On 5 July it is 60 years since Elvis Presley recorded his first single, a rockabilly version of the 1946 blues song That's All Right at Sam Philips' Sun Studios in Memphis, Tennessee. With this record, Elvis captured lightning in a bottle. That’s All Right has become the lodestar of rock ‘n’ roll, the song by which every other rock song should be judged. It would be wrong to say that before this there was nothing – there was jump blues, R&B, hillbilly, urban swing, Ike Turner and even Bill Haley – but this song was the line in the sand, the vortex through which the teenage demographic came of age.

One of the most defining moments of the 20th Century, it lasted just one minute and 57 seconds. When the recording session was done, bass player Bill Black said, “Damn. Get that on the radio and they’ll run us out of town.” “I cannot tell you [what style it was], even though I’ve been asked quite a few times,” said Scotty Moore, who played guitar on the track. “It wasn’t even really the lack of a drummer. I guess it was just a combination of several different styles rolled into one. Like we used to say then, and probably people still do today when you ask them how they do something, ‘I just did everything I could,’ you know?"

This summer also sees the anniversary of Elvis's death, on 16 August, 1977. Like the murders of JFK and RFK, or the deaths of Marilyn Monroe, John Lennon or Kurt Cobain, Elvis Presley’s death is etched in the public mind – whether we’re fans or not. Everyone over a certain age can remember exactly where they were when they found out that Elvis was dead. For more than twenty years, since the birth of rock’n’roll in 1956, Elvis had been part of the very fabric of American life. He was an object of desire and worship the whole world over. A life suddenly without Elvis was unthinkable, unimaginable.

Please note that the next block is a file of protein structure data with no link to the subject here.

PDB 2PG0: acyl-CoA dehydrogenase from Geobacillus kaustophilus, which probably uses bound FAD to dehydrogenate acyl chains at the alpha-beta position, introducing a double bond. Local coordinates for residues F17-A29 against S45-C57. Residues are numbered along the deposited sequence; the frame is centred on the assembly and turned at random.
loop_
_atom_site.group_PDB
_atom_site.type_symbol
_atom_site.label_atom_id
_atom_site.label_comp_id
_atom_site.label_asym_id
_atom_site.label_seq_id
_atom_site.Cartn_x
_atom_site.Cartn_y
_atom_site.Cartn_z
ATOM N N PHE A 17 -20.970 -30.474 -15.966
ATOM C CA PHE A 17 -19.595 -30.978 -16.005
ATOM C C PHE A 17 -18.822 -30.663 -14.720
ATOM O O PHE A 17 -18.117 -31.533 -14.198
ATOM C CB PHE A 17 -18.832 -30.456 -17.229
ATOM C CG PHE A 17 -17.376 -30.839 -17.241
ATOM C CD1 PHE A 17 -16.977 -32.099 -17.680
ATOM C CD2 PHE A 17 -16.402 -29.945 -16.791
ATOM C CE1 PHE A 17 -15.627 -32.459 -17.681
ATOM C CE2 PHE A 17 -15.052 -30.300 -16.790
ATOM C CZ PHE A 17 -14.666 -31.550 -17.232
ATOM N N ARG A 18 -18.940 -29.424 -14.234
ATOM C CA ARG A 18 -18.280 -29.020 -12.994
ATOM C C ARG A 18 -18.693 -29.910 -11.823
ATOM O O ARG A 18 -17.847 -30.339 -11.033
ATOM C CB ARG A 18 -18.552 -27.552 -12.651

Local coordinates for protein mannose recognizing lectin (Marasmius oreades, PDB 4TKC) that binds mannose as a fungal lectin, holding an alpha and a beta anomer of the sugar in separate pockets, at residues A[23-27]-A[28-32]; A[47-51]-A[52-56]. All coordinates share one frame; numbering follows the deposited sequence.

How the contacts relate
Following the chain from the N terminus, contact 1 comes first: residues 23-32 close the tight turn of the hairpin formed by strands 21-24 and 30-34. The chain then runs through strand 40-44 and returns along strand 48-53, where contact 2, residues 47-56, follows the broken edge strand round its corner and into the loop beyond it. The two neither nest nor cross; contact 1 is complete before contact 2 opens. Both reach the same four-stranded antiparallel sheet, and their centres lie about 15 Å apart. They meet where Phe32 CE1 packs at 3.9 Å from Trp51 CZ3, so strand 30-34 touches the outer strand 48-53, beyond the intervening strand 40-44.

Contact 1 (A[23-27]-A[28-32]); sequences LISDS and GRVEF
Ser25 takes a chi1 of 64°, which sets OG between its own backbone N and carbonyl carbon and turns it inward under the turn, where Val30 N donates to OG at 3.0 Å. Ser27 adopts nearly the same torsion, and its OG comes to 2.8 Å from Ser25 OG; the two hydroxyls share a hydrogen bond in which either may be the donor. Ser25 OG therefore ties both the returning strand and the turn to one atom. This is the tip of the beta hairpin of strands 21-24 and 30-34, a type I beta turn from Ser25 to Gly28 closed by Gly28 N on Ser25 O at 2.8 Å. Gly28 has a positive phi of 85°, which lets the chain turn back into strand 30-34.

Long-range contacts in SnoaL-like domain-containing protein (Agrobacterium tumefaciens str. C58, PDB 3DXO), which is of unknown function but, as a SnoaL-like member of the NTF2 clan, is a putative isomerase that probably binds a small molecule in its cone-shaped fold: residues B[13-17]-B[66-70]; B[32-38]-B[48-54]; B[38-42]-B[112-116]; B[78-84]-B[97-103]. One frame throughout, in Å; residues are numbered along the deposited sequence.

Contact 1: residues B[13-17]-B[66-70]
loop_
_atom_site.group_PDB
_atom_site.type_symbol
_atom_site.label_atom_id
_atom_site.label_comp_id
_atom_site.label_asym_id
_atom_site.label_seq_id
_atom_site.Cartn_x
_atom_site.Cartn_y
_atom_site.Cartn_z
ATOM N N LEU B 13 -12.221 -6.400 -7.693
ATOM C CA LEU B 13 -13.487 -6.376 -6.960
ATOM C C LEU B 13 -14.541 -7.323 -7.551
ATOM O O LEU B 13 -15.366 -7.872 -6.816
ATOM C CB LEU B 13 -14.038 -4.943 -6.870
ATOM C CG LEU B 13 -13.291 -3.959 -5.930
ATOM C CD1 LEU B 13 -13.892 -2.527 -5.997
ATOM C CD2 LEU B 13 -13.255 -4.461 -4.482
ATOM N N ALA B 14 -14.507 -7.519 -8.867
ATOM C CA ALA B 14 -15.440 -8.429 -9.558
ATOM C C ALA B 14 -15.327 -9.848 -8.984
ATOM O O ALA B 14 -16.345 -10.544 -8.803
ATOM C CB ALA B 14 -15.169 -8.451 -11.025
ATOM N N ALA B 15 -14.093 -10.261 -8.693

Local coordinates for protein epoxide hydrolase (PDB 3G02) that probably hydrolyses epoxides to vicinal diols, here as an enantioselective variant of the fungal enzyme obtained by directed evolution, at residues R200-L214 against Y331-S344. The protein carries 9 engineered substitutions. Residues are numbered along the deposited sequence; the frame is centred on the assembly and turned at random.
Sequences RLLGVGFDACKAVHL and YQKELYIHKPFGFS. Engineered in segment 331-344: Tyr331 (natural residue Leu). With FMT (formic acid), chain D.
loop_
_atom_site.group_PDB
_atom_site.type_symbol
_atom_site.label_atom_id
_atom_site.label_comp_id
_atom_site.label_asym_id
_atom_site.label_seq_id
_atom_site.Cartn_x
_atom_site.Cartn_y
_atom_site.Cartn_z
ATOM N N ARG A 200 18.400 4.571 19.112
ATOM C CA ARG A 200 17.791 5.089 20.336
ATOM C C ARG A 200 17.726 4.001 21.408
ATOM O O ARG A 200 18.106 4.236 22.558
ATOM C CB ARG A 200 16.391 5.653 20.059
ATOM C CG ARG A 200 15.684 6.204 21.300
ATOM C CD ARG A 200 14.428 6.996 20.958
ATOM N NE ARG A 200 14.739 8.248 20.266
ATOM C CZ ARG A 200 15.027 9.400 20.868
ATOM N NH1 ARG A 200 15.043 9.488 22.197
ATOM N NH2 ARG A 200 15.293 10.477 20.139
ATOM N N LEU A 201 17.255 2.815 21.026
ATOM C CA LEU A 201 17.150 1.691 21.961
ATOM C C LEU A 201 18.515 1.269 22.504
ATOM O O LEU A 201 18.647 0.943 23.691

We still feel his death today. A 2004 Samaritans survey of Britain’s most emotional memories placed Elvis’s death at number 20, after events such as the fall of the Berlin wall, Neil Armstrong walking on the moon and the 9/11 attacks. Elvis also died during the peak of punk rock, at a time when his own cultural relevance had hardly been lower. Yet he was still considered to be the harbinger of rock ‘n’ roll’, the lightning flash that sparked a musical, social, cultural, sexual and socio-economic revolution.

Cautionary tale

Punk set out to destroy Elvis, or at least everything Elvis had come to represent, yet Elvis destroyed himself before anyone else could. However, nearly forty years after his death, the man just won’t go away. He has penetrated the modern world in ways that are bizarre and inexplicable: a pop icon while he was alive, he has become almost a religious icon in death, a modern-day martyr crucified on the wheel of drugs, junk TV and bad sex. And he has  inspired several generations of obsessives and impersonators, all of whom treat Elvis as some kind of deity.